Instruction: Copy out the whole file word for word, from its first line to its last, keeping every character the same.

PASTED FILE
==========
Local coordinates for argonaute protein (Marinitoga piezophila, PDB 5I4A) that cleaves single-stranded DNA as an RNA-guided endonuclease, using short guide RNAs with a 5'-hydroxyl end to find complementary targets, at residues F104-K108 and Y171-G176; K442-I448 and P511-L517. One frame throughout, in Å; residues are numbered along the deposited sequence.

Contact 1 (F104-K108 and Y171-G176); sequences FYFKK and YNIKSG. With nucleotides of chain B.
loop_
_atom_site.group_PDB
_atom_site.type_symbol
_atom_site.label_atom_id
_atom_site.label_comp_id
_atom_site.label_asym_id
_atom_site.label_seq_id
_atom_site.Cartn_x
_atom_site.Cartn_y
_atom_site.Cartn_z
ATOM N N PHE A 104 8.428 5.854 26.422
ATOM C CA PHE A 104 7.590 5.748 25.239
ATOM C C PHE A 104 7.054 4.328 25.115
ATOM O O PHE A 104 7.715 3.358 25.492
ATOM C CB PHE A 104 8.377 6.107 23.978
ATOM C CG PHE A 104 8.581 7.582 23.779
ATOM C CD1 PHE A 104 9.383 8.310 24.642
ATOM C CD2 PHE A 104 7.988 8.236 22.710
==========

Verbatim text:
Local coordinates for argonaute protein (Marinitoga piezophila, PDB 5I4A) that cleaves single-stranded DNA as an RNA-guided endonuclease, using short guide RNAs with a 5'-hydroxyl end to find complementary targets, at residues F104-K108 and Y171-G176; K442-I448 and P511-L517. One frame throughout, in Å; residues are numbered along the deposited sequence.

Contact 1 (F104-K108 and Y171-G176); sequences FYFKK and YNIKSG. With nucleotides of chain B.
loop_
_atom_site.group_PDB
_atom_site.type_symbol
_atom_site.label_atom_id
_atom_site.label_comp_id
_atom_site.label_asym_id
_atom_site.label_seq_id
_atom_site.Cartn_x
_atom_site.Cartn_y
_atom_site.Cartn_z
ATOM N N PHE A 104 8.428 5.854 26.422
ATOM C CA PHE A 104 7.590 5.748 25.239
ATOM C C PHE A 104 7.054 4.328 25.115
ATOM O O PHE A 104 7.715 3.358 25.492
ATOM C CB PHE A 104 8.377 6.107 23.978
ATOM C CG PHE A 104 8.581 7.582 23.779
ATOM C CD1 PHE A 104 9.383 8.310 24.642
ATOM C CD2 PHE A 104 7.988 8.236 22.710